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Judicial panel to increase supervisor role
Jun 15, 2006 12:00 am
June 8, 2006 – Looking to create more oversight and alleviate an overworked staff, the county's Judicial Committee is aiming to allocate more authority for the department's supervisor and hire a new full-time judicial commissioner.
Wilson County Judicial Committee Chair Dr. Ross Averitt said Chief Judicial Commissioner Randy Hankins needs more authority to deal with any problems with fellow commissioners. Hankins' hands were virtually tied in the case of former judicial commissioner Wendell Granstaff, Averitt noted.
The local district attorney's officer and Tennessee Bureau of Investigation were inquiring about Granstaff's relationships with women in the criminal justice system. He retired from the position in January amid the probe.
"Mr. Hankins could not discipline Mr. Granstaff," Averitt said Wednesday. "We're not convicting [Granstaff] … but I do know Randy couldn't do anything, so Mr. Granstaff was such a gentlemen that he kind of took himself out of the picture."
Adding more responsibility to Hankins' duties to handle such situations along with raising his pay arose during the judicial committee's meeting earlier this week. The addition duties and pay increase is part of the needs assessment to be considered by the Wilson County Commission.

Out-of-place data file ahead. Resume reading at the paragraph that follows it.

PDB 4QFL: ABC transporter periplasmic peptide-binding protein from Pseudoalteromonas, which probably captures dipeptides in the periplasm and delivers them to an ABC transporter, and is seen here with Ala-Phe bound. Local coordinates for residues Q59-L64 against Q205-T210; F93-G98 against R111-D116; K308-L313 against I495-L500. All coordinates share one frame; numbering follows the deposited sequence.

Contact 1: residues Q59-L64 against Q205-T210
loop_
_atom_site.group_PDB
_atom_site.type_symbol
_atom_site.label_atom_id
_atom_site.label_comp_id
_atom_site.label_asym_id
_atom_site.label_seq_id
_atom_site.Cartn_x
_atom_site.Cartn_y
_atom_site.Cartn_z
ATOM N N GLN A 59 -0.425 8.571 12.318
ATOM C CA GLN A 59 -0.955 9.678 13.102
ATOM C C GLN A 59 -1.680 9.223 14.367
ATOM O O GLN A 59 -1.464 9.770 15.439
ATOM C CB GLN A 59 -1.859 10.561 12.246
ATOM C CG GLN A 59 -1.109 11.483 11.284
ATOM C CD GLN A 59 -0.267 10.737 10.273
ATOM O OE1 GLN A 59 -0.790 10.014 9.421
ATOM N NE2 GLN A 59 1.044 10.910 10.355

Hankins, whose current duties include scheduling and ensuring a commissioner is on duty 24 hours a day, seven days a week, will have the authority to write up or even suspend a problematic commissioner.
"Now if that happens again, Randy will be able to say, 'OK, you are suspended with pay until further notice,'" Averitt said Wednesday.
However, Averitt said the power to hire and fire judicial commissioners will remain with the County Commission.
"He cannot hire or fire a judicial commissioner," Averitt said. "… That's not my law, that's a state law."
Giving Hankins a more supervisory role constitutes the need to create a fifth full-time judicial commissioner position, judicial committee members contend.
Adding more duties will not take Hankins out of the rotation, committee member and District 21 Commissioner Eugene Murray said.
"He will still be a working judicial commissioner," Murray said, "… (but) that fifth judicial commissioner will take some of the load off Randy as far as the day-to-day stuff is concerned."
It will also relieve the overload of work, Averitt said.
"One time we had a dogfight, and they arrested about 50 people," Averitt said. " … (There was) only one judicial commisioner trying to write warrants for them."
Judicial commisioners play a key role in Wilson County's criminal justice system. When a law enforcement officer makes an arrest, the alleged perpetrator is taken before the judicial commissioner, who decides whether to grant the warrant and how much his or her bond will be.
Murray described their powers as a "layperson" General Sessions judge.
They also hear complaints from residents and decide whether or not to issue arrest warrants based on a that request, and everyone arrested in Wilson County appears first before a judicial commissioner.
"Our judicial commisioners fill out a piece of paper for every arrest made," Murray said.
Four full-time judicial commissioners, including Hankins, and two part-time commissioners handle the current workload.
Hankins could not be reached for comment Wednesday.
Staff Writer Jason Cox can be reached at 444-3952 ext. 45 or by e-mail at firstname.lastname@example.org.